Cough-variant asthma is a type of asthma where the main symptom is a dry, non-productive cough that lasts longer than six to eight weeks. Anyone can get cough-variant asthma, but it is most common in younger children with asthma. Often times, people with cough-variant asthma don’t display other classic asthma symptoms, such as wheezing and chest tightness; however, cough-variant asthma can eventually lead to classic asthma symptoms.
People with cough-variant asthma may experience an increase in coughing from typical asthma triggers, such as exercise, dust and allergens, or cold air. Coughing may also occur after an upper respiratory infection. Some medications have been known to cause cough-variant asthma, including beta blockers and aspirin.
Cough-variant asthma can be hard to diagnose. The cough is generally the only symptom and can often be misdiagnosed as bronchitis or other common cause of coughing. People with cough-variant asthma can have normal chest x-rays and spirometry tests, which are generally used to diagnose those with classic asthma. There are two ways to successfully diagnose cough-variant asthma:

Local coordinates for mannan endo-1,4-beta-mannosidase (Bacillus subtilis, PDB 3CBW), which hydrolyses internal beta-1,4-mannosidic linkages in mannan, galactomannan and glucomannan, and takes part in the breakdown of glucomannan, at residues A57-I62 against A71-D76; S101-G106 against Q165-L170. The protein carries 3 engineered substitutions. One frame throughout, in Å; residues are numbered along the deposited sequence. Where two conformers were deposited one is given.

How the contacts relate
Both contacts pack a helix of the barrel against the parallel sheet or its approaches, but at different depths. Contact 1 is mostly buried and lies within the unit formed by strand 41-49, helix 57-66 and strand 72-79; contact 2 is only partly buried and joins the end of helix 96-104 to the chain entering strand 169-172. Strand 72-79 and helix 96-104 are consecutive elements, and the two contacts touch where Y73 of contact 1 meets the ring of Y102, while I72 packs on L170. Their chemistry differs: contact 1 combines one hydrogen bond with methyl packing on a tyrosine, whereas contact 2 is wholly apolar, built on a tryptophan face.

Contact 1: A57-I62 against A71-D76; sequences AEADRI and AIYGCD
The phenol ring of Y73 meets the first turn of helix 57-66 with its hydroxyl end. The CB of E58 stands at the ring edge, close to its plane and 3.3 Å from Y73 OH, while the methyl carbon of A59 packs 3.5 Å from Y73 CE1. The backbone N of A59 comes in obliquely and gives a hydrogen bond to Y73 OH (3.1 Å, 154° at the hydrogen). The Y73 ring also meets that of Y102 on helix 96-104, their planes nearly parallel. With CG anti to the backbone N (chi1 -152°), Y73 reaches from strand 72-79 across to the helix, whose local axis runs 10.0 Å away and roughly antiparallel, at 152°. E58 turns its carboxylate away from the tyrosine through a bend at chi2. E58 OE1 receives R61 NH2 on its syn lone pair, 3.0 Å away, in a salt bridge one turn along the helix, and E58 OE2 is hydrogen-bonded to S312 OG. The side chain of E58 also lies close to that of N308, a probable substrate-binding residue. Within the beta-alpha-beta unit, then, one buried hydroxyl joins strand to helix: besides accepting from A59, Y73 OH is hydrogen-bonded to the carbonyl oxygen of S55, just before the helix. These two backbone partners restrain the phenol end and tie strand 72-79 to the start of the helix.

- Methacholine challenge test – Inhaling increasing amounts of methacholine, which will make airways spasm and narrow in everyone, even non-asthmatics. Lung function is measured using spirometry before and after administrating the methacholine. If lung function drops by at least 20%, the test is positive for asthma.
- Treating the cough with asthma medication – If the cough responds to the asthma medication, it’s cough-variant asthma.
Cough-variant asthma is treated through the use of control and quick-relief medication, the same way as classic asthma is.